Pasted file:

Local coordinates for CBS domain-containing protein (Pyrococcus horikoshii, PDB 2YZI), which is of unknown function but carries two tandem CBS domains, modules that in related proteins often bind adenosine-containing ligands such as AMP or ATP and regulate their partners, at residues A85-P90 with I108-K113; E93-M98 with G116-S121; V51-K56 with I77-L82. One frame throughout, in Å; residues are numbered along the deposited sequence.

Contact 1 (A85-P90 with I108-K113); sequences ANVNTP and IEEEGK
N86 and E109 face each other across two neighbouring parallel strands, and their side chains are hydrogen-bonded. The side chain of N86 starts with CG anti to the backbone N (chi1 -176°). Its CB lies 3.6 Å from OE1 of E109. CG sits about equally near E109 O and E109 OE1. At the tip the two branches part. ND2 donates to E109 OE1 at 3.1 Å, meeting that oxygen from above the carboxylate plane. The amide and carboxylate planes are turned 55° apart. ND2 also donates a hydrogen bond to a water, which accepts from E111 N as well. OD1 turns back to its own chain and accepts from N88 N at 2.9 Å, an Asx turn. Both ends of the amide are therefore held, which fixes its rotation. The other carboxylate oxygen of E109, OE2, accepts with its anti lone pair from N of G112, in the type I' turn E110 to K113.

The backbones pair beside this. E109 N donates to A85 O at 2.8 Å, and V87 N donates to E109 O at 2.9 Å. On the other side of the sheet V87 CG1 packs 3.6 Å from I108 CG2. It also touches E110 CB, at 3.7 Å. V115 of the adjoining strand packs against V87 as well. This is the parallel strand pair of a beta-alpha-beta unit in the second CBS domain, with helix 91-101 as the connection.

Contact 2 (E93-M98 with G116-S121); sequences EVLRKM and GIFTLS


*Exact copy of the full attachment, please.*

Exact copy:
Local coordinates for CBS domain-containing protein (Pyrococcus horikoshii, PDB 2YZI), which is of unknown function but carries two tandem CBS domains, modules that in related proteins often bind adenosine-containing ligands such as AMP or ATP and regulate their partners, at residues A85-P90 with I108-K113; E93-M98 with G116-S121; V51-K56 with I77-L82. One frame throughout, in Å; residues are numbered along the deposited sequence.

Contact 1 (A85-P90 with I108-K113); sequences ANVNTP and IEEEGK
N86 and E109 face each other across two neighbouring parallel strands, and their side chains are hydrogen-bonded. The side chain of N86 starts with CG anti to the backbone N (chi1 -176°). Its CB lies 3.6 Å from OE1 of E109. CG sits about equally near E109 O and E109 OE1. At the tip the two branches part. ND2 donates to E109 OE1 at 3.1 Å, meeting that oxygen from above the carboxylate plane. The amide and carboxylate planes are turned 55° apart. ND2 also donates a hydrogen bond to a water, which accepts from E111 N as well. OD1 turns back to its own chain and accepts from N88 N at 2.9 Å, an Asx turn. Both ends of the amide are therefore held, which fixes its rotation. The other carboxylate oxygen of E109, OE2, accepts with its anti lone pair from N of G112, in the type I' turn E110 to K113.

The backbones pair beside this. E109 N donates to A85 O at 2.8 Å, and V87 N donates to E109 O at 2.9 Å. On the other side of the sheet V87 CG1 packs 3.6 Å from I108 CG2. It also touches E110 CB, at 3.7 Å. V115 of the adjoining strand packs against V87 as well. This is the parallel strand pair of a beta-alpha-beta unit in the second CBS domain, with helix 91-101 as the connection.

Contact 2 (E93-M98 with G116-S121); sequences EVLRKM and GIFTLS